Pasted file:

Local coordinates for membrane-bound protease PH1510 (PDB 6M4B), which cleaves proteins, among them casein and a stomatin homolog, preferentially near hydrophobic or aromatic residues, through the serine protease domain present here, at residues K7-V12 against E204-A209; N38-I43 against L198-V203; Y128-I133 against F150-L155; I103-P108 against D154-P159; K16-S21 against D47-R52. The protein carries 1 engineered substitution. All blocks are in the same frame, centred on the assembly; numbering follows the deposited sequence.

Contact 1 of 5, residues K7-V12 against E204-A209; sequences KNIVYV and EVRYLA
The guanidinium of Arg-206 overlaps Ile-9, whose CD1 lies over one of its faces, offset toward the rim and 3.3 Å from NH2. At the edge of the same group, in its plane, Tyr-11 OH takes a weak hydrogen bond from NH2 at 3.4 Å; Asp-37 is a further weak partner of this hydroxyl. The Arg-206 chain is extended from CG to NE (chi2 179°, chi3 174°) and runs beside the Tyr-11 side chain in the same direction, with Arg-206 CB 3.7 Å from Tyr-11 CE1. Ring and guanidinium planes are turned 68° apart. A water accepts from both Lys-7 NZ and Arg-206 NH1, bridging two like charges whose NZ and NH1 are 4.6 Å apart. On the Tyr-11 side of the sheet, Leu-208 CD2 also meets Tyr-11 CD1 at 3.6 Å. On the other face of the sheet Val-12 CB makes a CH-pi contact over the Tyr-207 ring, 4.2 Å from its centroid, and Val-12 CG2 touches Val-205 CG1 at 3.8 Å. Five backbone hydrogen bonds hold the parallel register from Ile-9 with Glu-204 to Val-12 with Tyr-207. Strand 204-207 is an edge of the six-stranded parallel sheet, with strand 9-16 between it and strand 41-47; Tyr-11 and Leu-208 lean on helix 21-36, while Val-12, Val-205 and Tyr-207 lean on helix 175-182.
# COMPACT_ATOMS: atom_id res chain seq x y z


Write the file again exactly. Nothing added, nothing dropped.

Local coordinates for membrane-bound protease PH1510 (PDB 6M4B), which cleaves proteins, among them casein and a stomatin homolog, preferentially near hydrophobic or aromatic residues, through the serine protease domain present here, at residues K7-V12 against E204-A209; N38-I43 against L198-V203; Y128-I133 against F150-L155; I103-P108 against D154-P159; K16-S21 against D47-R52. The protein carries 1 engineered substitution. All blocks are in the same frame, centred on the assembly; numbering follows the deposited sequence.

Contact 1 of 5, residues K7-V12 against E204-A209; sequences KNIVYV and EVRYLA
The guanidinium of Arg-206 overlaps Ile-9, whose CD1 lies over one of its faces, offset toward the rim and 3.3 Å from NH2. At the edge of the same group, in its plane, Tyr-11 OH takes a weak hydrogen bond from NH2 at 3.4 Å; Asp-37 is a further weak partner of this hydroxyl. The Arg-206 chain is extended from CG to NE (chi2 179°, chi3 174°) and runs beside the Tyr-11 side chain in the same direction, with Arg-206 CB 3.7 Å from Tyr-11 CE1. Ring and guanidinium planes are turned 68° apart. A water accepts from both Lys-7 NZ and Arg-206 NH1, bridging two like charges whose NZ and NH1 are 4.6 Å apart. On the Tyr-11 side of the sheet, Leu-208 CD2 also meets Tyr-11 CD1 at 3.6 Å. On the other face of the sheet Val-12 CB makes a CH-pi contact over the Tyr-207 ring, 4.2 Å from its centroid, and Val-12 CG2 touches Val-205 CG1 at 3.8 Å. Five backbone hydrogen bonds hold the parallel register from Ile-9 with Glu-204 to Val-12 with Tyr-207. Strand 204-207 is an edge of the six-stranded parallel sheet, with strand 9-16 between it and strand 41-47; Tyr-11 and Leu-208 lean on helix 21-36, while Val-12, Val-205 and Tyr-207 lean on helix 175-182.
# COMPACT_ATOMS: atom_id res chain seq x y z